However, the way I get to a point is often to think around the topic, getting a feel for it, and then from that, drawing out something I consider useful. It’s also how I build programs, letting them get messy and then drawing out bits that can be packaged — abstracted — separately

In the FAFO thing so far, I can sense two abstractions forming. One is the notion of a set of name-value pairs. That feels to me to be very set-theoretic, which means to me that, like relational algebra, we can probably express the things we want to do with tags as simple set-theoretic operations, which we can implement simply and reliably because sets work in a certain way that is useful to us. I haven’t proven this … I just sense it happening.

The second abstraction is different. I have “abstracted” the notion of a key-value database into a simple implementation using a single folder, keys as file names, and values as long strings (documents). By isolating the database idea into that simple structure, I can put off thinking about database details for a while.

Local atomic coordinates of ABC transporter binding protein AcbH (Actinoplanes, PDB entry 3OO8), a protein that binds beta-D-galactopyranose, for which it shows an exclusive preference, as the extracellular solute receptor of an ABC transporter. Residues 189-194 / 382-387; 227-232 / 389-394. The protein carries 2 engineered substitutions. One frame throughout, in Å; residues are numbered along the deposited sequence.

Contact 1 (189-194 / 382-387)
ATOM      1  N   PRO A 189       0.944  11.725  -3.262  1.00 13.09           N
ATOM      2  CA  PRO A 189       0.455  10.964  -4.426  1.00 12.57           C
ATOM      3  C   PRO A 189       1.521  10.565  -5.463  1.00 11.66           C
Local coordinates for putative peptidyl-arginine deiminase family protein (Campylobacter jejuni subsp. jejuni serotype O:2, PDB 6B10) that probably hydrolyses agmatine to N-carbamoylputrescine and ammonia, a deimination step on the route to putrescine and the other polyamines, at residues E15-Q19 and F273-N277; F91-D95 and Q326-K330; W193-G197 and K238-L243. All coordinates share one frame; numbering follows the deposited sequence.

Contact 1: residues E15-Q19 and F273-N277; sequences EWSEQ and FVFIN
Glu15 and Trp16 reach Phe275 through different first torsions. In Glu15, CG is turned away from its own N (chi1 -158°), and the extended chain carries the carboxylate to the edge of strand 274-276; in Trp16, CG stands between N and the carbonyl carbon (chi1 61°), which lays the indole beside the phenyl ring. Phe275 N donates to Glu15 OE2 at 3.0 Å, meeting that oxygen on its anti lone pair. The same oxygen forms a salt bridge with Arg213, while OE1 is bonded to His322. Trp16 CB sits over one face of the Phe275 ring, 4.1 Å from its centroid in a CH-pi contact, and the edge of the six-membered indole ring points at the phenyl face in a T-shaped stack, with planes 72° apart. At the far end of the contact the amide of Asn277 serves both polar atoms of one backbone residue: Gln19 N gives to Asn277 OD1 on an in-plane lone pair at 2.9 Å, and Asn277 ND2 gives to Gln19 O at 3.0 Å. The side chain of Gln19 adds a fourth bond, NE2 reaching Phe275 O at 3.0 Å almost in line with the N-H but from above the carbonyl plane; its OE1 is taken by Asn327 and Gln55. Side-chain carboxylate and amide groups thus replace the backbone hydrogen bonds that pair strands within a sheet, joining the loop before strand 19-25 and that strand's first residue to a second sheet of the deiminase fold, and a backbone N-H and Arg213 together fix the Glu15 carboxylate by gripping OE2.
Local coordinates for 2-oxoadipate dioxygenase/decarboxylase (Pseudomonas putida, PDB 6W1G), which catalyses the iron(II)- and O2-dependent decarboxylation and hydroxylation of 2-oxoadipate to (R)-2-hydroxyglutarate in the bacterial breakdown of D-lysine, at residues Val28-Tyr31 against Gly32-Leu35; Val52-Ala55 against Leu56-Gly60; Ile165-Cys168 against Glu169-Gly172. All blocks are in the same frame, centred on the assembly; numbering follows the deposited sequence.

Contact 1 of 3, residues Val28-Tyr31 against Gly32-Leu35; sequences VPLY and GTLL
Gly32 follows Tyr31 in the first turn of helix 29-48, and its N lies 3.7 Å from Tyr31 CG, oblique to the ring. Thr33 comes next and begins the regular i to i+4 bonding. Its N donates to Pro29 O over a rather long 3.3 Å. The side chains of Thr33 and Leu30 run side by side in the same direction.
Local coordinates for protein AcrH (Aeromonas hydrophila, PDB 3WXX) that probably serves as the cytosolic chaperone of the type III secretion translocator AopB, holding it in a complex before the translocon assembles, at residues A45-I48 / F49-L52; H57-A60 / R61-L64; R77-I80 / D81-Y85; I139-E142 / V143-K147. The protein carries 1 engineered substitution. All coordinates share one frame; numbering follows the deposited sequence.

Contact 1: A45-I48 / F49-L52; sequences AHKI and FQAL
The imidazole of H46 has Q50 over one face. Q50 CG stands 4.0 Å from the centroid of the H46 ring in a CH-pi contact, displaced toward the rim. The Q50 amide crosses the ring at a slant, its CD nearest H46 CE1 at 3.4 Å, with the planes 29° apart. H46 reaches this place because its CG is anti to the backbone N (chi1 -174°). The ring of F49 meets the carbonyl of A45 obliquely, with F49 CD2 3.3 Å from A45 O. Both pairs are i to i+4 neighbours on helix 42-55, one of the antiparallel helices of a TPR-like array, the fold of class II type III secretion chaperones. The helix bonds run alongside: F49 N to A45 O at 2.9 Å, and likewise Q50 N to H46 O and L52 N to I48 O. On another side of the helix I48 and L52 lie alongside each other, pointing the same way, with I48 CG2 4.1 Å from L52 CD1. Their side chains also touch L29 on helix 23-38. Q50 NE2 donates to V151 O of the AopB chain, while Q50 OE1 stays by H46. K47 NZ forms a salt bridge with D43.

(Or is the second abstraction really different? Something just came to me, a tiny insight.)

That thing in the file folder? It’s a set of pairs with a string name and a string value … just exactly like the sets I’ve been using in memory, with small names like “author” and small values like “ron”.

This surprise, and it is a surprise to me, is the sort of thing that happens with abstractions: we begin to see that certain things are alike, and as such we can simplify our thinking, and often, our code.

Now I have a problem